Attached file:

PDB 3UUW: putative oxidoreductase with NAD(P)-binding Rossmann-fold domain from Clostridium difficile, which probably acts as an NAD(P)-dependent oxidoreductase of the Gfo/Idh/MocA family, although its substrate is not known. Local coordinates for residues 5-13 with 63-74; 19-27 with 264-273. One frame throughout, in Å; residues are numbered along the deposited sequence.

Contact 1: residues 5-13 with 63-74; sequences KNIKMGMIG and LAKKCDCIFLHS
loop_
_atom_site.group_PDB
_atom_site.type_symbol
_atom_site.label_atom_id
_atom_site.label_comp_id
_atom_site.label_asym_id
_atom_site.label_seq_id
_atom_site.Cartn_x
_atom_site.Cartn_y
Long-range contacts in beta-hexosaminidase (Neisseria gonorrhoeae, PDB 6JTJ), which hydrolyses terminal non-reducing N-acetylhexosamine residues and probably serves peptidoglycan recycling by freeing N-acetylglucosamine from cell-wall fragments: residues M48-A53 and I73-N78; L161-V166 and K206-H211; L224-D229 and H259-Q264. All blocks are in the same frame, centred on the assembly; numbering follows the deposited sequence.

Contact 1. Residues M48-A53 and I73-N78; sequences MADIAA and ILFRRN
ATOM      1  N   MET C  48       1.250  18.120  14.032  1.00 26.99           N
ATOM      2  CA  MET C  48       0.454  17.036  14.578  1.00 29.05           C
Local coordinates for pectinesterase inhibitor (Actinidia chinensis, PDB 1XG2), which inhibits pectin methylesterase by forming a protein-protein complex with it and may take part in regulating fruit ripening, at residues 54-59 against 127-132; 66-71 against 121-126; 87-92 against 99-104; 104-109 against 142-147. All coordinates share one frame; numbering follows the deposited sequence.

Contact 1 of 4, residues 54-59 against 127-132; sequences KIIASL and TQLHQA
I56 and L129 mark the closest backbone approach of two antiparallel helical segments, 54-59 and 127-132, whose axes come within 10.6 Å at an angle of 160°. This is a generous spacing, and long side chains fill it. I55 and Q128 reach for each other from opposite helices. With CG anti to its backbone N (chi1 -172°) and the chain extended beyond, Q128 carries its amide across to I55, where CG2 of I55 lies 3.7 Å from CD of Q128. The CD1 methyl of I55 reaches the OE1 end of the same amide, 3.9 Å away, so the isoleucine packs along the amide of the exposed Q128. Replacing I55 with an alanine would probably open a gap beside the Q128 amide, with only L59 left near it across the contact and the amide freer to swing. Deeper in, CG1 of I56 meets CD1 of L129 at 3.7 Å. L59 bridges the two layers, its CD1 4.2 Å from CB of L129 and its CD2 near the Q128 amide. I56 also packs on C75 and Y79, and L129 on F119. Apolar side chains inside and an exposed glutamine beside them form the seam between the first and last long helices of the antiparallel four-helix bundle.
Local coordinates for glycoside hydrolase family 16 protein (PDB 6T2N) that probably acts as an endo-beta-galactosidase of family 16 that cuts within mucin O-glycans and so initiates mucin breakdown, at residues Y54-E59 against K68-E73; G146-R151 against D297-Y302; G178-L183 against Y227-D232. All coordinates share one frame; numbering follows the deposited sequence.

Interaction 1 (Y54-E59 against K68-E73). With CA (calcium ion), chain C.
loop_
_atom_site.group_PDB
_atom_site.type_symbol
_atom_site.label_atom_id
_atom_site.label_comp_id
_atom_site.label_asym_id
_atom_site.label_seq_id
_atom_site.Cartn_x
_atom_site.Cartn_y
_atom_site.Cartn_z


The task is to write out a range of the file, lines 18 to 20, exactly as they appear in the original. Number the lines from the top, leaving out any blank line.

I56 and L129 mark the closest backbone approach of two antiparallel helical segments, 54-59 and 127-132, whose axes come within 10.6 Å at an angle of 160°. This is a generous spacing, and long side chains fill it. I55 and Q128 reach for each other from opposite helices. With CG anti to its backbone N (chi1 -172°) and the chain extended beyond, Q128 carries its amide across to I55, where CG2 of I55 lies 3.7 Å from CD of Q128. The CD1 methyl of I55 reaches the OE1 end of the same amide, 3.9 Å away, so the isoleucine packs along the amide of the exposed Q128. Replacing I55 with an alanine would probably open a gap beside the Q128 amide, with only L59 left near it across the contact and the amide freer to swing. Deeper in, CG1 of I56 meets CD1 of L129 at 3.7 Å. L59 bridges the two layers, its CD1 4.2 Å from CB of L129 and its CD2 near the Q128 amide. I56 also packs on C75 and Y79, and L129 on F119. Apolar side chains inside and an exposed glutamine beside them form the seam between the first and last long helices of the antiparallel four-helix bundle.
Local coordinates for glycoside hydrolase family 16 protein (PDB 6T2N) that probably acts as an endo-beta-galactosidase of family 16 that cuts within mucin O-glycans and so initiates mucin breakdown, at residues Y54-E59 against K68-E73; G146-R151 against D297-Y302; G178-L183 against Y227-D232. All coordinates share one frame; numbering follows the deposited sequence.

Interaction 1 (Y54-E59 against K68-E73). With CA (calcium ion), chain C.